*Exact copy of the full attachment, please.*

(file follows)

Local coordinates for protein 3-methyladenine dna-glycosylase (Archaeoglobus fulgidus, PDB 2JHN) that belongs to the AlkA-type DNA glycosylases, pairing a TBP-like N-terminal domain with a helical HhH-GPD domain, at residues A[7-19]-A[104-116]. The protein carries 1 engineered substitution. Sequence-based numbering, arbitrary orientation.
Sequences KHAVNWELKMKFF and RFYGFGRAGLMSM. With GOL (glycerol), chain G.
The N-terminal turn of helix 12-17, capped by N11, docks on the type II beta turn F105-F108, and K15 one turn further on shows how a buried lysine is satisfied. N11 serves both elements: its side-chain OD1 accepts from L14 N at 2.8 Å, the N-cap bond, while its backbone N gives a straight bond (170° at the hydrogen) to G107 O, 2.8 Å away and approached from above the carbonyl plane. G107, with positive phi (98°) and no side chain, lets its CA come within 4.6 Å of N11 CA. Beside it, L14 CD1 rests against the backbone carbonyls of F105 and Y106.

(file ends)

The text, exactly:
Local coordinates for protein 3-methyladenine dna-glycosylase (Archaeoglobus fulgidus, PDB 2JHN) that belongs to the AlkA-type DNA glycosylases, pairing a TBP-like N-terminal domain with a helical HhH-GPD domain, at residues A[7-19]-A[104-116]. The protein carries 1 engineered substitution. Sequence-based numbering, arbitrary orientation.
Sequences KHAVNWELKMKFF and RFYGFGRAGLMSM. With GOL (glycerol), chain G.
The N-terminal turn of helix 12-17, capped by N11, docks on the type II beta turn F105-F108, and K15 one turn further on shows how a buried lysine is satisfied. N11 serves both elements: its side-chain OD1 accepts from L14 N at 2.8 Å, the N-cap bond, while its backbone N gives a straight bond (170° at the hydrogen) to G107 O, 2.8 Å away and approached from above the carbonyl plane. G107, with positive phi (98°) and no side chain, lets its CA come within 4.6 Å of N11 CA. Beside it, L14 CD1 rests against the backbone carbonyls of F105 and Y106.